Consideration of how to put upper bounds on e leads to this descending series:

${\displaystyle e=3-\sum _{k=2}^{\infty }{\frac {1}{k!(k-1)k}}=3-{\frac {1}{4}}-{\frac {1}{36}}-{\frac {1}{288}}-{\frac {1}{2400}}-{\frac {1}{21600}}-{\frac {1}{211680}}-{\frac {1}{2257920}}-\cdots }$

which gives at least one correct (or rounded up) digit per term. That is, if 1 ≤ n, then

${\displaystyle e<3-\sum _{k=2}^{n}{\frac {1}{k!(k-1)k}}

More generally, if x is not in {2, 3, 4, 5, ...}, then

${\displaystyle e^{x}={\frac {2+x}{2-x}}+\sum _{k=2}^{\infty }{\frac {-x^{k+1}}{k!(k-x)(k+1-x)}}\,.}$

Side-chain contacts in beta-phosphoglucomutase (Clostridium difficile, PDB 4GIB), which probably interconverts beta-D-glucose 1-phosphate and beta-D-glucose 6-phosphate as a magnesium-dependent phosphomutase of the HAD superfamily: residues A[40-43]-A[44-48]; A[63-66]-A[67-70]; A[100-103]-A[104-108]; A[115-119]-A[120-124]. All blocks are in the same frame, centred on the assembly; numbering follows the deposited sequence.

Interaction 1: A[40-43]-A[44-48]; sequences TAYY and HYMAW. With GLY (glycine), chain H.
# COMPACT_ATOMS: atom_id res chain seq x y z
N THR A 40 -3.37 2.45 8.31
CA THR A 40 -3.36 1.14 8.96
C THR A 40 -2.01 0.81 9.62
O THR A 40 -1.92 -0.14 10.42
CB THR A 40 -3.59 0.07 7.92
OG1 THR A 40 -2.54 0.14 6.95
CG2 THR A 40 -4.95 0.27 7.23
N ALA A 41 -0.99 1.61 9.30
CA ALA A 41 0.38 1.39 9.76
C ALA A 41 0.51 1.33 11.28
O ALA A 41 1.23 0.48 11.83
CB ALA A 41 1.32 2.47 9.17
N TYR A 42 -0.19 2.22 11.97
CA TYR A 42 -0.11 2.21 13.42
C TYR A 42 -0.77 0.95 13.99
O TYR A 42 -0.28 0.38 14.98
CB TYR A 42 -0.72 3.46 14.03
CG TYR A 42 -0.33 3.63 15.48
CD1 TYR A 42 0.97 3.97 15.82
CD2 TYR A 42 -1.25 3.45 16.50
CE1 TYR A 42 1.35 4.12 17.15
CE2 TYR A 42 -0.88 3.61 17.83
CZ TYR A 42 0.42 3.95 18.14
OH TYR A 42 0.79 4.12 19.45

As an infinite product

The number e is also given by several infinite product forms including Pippenger's product

${\displaystyle e=2\left({\frac {2}{1}}\right)^{1/2}\left({\frac {2}{3}}\;{\frac {4}{3}}\right)^{1/4}\left({\frac {4}{5}}\;{\frac {6}{5}}\;{\frac {6}{7}}\;{\frac {8}{7}}\right)^{1/8}\cdots }$

and Guillera's product [6][7]

${\displaystyle e=\left({\frac {2}{1}}\right)^{1/1}\left({\frac {2^{2}}{1\cdot 3}}\right)^{1/2}\left({\frac {2^{3}\cdot 4}{1\cdot 3^{3}}}\right)^{1/3}\left({\frac {2^{4}\cdot 4^{4}}{1\cdot 3^{6}\cdot 5}}\right)^{1/4}\cdots ,}$

where the nth factor is the nth root of the product

${\displaystyle \prod _{k=0}^{n}(k+1)^{(-1)^{k+1}{n \choose k}},}$

as well as the infinite product

${\displaystyle e={\frac {2\cdot 2^{(\ln(2)-1)^{2}}\cdots }{2^{\ln(2)-1}\cdot 2^{(\ln(2)-1)^{3}}\cdots }}.}$

More generally, if 1 < B < e2 (which includes B = 2, 3, 4, 5, 6, or 7), then